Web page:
Undergraduate Course: Chemical Engineering 1 (CHEE08001)
|School||School of Engineering
||College||College of Science and Engineering
|Credit level (Normal year taken)||SCQF Level 8 (Year 1 Undergraduate)
||Availability||Available to all students
|Summary||Chemical Engineering is concerned with the design and operation of chemical processes on an industrial scale. Such chemical processes have traditionally concentrated on bulk inorganic chemicals (e.g. fertilisers), polymers, solvents, dyestuffs and explosives, but are increasingly including speciality chemicals, pharmaceuticals, food and biological systems. This course gives an introduction to the design of such industrial processes, including chemical reactions and reactor design, energetics of chemical processes, determination of material and thermal flows within processes, phase equilibria and separation processes. In so doing, it covers many of the principles involved in taking chemical processes from the bench/laboratory research scale to the construction and operation of modern commercial chemical plants.
This course comprises 4 lectures on process synthesis, 5 lectures on mass balances, 4 lectures on heat transfer, 4 lectures on reactors, 8 lectures on separations and 4 lectures on chemical engineering in practice. There are 11 tutorials to support these lectures. In addition, students attend 5 laboratory sessions (one of which involves a safety audit and introduction to error analysis) and 3 computing sessions. A practice examination is held in one lecture slot and feedback on this provided both orally and in written form.
The following subjects will be covered during the course:
A - Process Synthesis (4 lectures)
1. Introduction to process synthesis. Steady-state processes and the input-output block diagram. Material balances.
2. Assessment of economic potential.
3. Dealing with incomplete reaction. Introducing recycle.
4. Separating the products. Combining reaction and separation.
B - Mass Balances (5 lectures)
Introduction to material balances, the concept of degree of freedom analysis
Mass balances on multiple process units
Mass balances with recycle and purge streams,
Mass balances with reactions
C - Heat Transfer (4 lectures)
1. Revision of the basis principles of heat transfer. Definitions of symbols and terms. Introduction to practical applications of heat transfer principles.
Introduction of basic film theory, via consideration of heat
2. Transfer to liquid flowing in a pipe, using Reynolds' experiment to demonstrate laminar and turbulent flow. Units and dimensionless correlations.
3. Heat exchanger design: methodology and calculations.
4. Further heat exchanger design; consideration of heat integration.
D - Reactors (4 lectures)
Introduction of the concepts of chemical reaction engineering
Introduction of the different types of chemical reactors
Design of reactors for first order reactions
Simple energy balances for reactors and adiabatic temperature rise
E - Separation Processes (8 lectures)
1. Phases and separability. General discussion of types of separations possible and ease of separation in each instance.
2. Phase equilibrium for single component systems. Equilibrium as a dynamic state. Equilibrium as a force balance - fugacities. Phase diagrams, triple point and critical point.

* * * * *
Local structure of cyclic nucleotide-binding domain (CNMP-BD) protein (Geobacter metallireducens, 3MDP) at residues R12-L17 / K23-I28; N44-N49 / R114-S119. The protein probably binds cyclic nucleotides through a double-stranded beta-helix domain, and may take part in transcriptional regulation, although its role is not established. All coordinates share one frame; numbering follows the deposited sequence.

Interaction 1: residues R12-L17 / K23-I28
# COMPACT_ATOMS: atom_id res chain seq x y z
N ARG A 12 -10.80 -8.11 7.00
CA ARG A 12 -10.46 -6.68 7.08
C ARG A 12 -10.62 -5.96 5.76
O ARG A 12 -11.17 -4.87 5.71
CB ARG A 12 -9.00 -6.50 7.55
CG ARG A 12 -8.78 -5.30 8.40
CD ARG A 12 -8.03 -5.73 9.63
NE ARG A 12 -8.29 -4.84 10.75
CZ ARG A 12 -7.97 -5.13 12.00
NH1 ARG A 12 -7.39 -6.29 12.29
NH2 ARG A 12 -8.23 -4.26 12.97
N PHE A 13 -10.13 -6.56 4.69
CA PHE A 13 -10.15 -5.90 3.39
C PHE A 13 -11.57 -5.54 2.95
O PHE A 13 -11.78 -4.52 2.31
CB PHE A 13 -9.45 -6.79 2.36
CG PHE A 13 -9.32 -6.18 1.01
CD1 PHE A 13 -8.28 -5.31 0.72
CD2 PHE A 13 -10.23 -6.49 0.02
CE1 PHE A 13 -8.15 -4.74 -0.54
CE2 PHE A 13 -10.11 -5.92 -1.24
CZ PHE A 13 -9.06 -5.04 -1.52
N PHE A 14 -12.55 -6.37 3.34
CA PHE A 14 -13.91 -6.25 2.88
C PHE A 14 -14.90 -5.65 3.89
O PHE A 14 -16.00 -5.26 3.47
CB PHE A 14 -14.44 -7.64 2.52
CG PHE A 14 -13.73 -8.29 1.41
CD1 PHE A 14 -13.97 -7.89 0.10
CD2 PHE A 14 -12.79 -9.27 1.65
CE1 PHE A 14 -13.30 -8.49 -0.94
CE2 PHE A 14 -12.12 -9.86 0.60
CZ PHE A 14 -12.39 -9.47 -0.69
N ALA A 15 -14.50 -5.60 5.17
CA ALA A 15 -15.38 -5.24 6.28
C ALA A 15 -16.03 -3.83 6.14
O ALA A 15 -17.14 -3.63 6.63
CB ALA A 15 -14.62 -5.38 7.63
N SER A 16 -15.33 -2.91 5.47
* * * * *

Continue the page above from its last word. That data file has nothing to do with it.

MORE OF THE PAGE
3. Determination of vapour pressure. Application to the design of both liquefied gas storage vessels and vaporisers.
4. Single component liquid systems with non-condensible gases present. Application to storage vessel and condenser design.
5. Raoult's Law. Determination of liquid/vapour equilibrium data for binary systems involving ideal liquid mixtures.
6. Single stage distillation processes: Design of flash vessels.
7. Choice of operating pressure. Limits of purity attainable with single equilibrium stage.
8. Cascades of equilibrium stages as a means to improved separability. Multistage binary distillation.
F - Chemical Engineering in Practice (4 lectures)
One lecture introducing safety and loss prevention concepts
Three seminars with presentations from final year Industrial Placement Project students, recent graduates and research students illustrating the types of work undertaken by practising chemical engineers.
A - Process Synthesis:
PS1 Analysis of process flowsheets
PS2 Economic potential and separation sequencing
B - Mass Balances
M1 Simple mass balances and mass balances on multiple unit processes
M2 Mass balances for processes with recycle and purge, mass balances for systems with reactions
C - Reactors
R1 Calculation of the rate constant, simple reactor design
R2 More complex reactor design
D - Heat Transfer:
HT1 Heat transfer mechanisms
HT2 Heat exchanger calculations
E - Separation Processes
S1 Single component systems
S2 Equilibrium with gas and liquid mixtures
S3 Distillation processes
Students will complete an error analysis hand-in and four of the following experiments:
1. The Discharge of Liquids from a Triangular Reservoir
2. Power Consumption in the Stirring of Liquids
3. Flow Through a Granular Bed
4. Gas Combustion
5. Cryogenic Storage
6. AC and DC Pumps
7. Heat Transfer Coefficients in a Cross-Flow Heat Exchanger
8. The Fluid Mechanical Testing of Artificial Heart Valves
9. Air- and Water-Fluidised Beds
10. Velocity Measurements Downstream of an Orifice
Other Teaching Events
Practice Exam Question
An exam-style question will be issued for completion during a lecture slot, to provide practice in exam technique. Feedback will be given on both the accuracy and the presentation of answers.
The computing element of Chemical Engineering 1 mainly consists of self study material available on Learn. There are three modules:
1. Excel basics. This module is completely self study with PowerPoint slides and worked examples in form of videos. A self test is available that allows to check if the learning outcomes of this module have been achieved.